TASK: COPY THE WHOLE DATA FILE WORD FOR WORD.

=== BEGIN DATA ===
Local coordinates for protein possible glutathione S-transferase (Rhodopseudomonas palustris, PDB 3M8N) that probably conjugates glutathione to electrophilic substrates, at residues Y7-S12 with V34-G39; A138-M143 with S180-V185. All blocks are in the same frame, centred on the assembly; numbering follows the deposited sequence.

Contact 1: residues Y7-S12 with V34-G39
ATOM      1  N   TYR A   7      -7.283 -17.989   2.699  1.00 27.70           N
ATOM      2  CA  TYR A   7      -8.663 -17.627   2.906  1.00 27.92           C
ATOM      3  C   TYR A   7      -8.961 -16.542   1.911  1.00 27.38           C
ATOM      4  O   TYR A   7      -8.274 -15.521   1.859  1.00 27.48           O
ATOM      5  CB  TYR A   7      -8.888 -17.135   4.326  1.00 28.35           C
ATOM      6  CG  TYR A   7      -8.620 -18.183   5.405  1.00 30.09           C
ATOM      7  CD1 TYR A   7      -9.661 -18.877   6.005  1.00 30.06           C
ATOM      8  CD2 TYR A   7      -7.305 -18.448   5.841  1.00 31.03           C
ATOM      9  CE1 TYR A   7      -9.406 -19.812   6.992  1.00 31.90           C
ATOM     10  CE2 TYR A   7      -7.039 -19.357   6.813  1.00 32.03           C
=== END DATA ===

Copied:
Local coordinates for protein possible glutathione S-transferase (Rhodopseudomonas palustris, PDB 3M8N) that probably conjugates glutathione to electrophilic substrates, at residues Y7-S12 with V34-G39; A138-M143 with S180-V185. All blocks are in the same frame, centred on the assembly; numbering follows the deposited sequence.

Contact 1: residues Y7-S12 with V34-G39
ATOM      1  N   TYR A   7      -7.283 -17.989   2.699  1.00 27.70           N
ATOM      2  CA  TYR A   7      -8.663 -17.627   2.906  1.00 27.92           C
ATOM      3  C   TYR A   7      -8.961 -16.542   1.911  1.00 27.38           C
ATOM      4  O   TYR A   7      -8.274 -15.521   1.859  1.00 27.48           O
ATOM      5  CB  TYR A   7      -8.888 -17.135   4.326  1.00 28.35           C
ATOM      6  CG  TYR A   7      -8.620 -18.183   5.405  1.00 30.09           C
ATOM      7  CD1 TYR A   7      -9.661 -18.877   6.005  1.00 30.06           C
ATOM      8  CD2 TYR A   7      -7.305 -18.448   5.841  1.00 31.03           C
ATOM      9  CE1 TYR A   7      -9.406 -19.812   6.992  1.00 31.90           C
ATOM     10  CE2 TYR A   7      -7.039 -19.357   6.813  1.00 32.03           C